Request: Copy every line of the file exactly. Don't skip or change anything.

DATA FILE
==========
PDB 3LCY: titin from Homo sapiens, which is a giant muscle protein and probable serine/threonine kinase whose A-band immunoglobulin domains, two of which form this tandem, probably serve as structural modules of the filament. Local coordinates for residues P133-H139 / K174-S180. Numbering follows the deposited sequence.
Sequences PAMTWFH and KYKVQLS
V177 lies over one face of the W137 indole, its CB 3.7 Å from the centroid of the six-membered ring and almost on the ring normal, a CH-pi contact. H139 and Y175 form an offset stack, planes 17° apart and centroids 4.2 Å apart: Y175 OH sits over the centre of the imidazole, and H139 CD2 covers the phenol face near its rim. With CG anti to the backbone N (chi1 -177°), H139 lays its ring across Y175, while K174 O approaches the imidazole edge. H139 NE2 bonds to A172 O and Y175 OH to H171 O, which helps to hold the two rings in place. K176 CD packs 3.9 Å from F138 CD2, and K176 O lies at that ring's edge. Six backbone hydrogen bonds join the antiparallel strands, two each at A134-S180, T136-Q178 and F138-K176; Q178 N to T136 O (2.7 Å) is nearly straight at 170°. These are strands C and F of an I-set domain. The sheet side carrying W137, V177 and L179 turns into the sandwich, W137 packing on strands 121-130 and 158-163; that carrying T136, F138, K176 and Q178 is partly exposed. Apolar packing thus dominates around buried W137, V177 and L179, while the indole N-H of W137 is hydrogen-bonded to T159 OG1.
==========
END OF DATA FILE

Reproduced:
PDB 3LCY: titin from Homo sapiens, which is a giant muscle protein and probable serine/threonine kinase whose A-band immunoglobulin domains, two of which form this tandem, probably serve as structural modules of the filament. Local coordinates for residues P133-H139 / K174-S180. Numbering follows the deposited sequence.
Sequences PAMTWFH and KYKVQLS
V177 lies over one face of the W137 indole, its CB 3.7 Å from the centroid of the six-membered ring and almost on the ring normal, a CH-pi contact. H139 and Y175 form an offset stack, planes 17° apart and centroids 4.2 Å apart: Y175 OH sits over the centre of the imidazole, and H139 CD2 covers the phenol face near its rim. With CG anti to the backbone N (chi1 -177°), H139 lays its ring across Y175, while K174 O approaches the imidazole edge. H139 NE2 bonds to A172 O and Y175 OH to H171 O, which helps to hold the two rings in place. K176 CD packs 3.9 Å from F138 CD2, and K176 O lies at that ring's edge. Six backbone hydrogen bonds join the antiparallel strands, two each at A134-S180, T136-Q178 and F138-K176; Q178 N to T136 O (2.7 Å) is nearly straight at 170°. These are strands C and F of an I-set domain. The sheet side carrying W137, V177 and L179 turns into the sandwich, W137 packing on strands 121-130 and 158-163; that carrying T136, F138, K176 and Q178 is partly exposed. Apolar packing thus dominates around buried W137, V177 and L179, while the indole N-H of W137 is hydrogen-bonded to T159 OG1.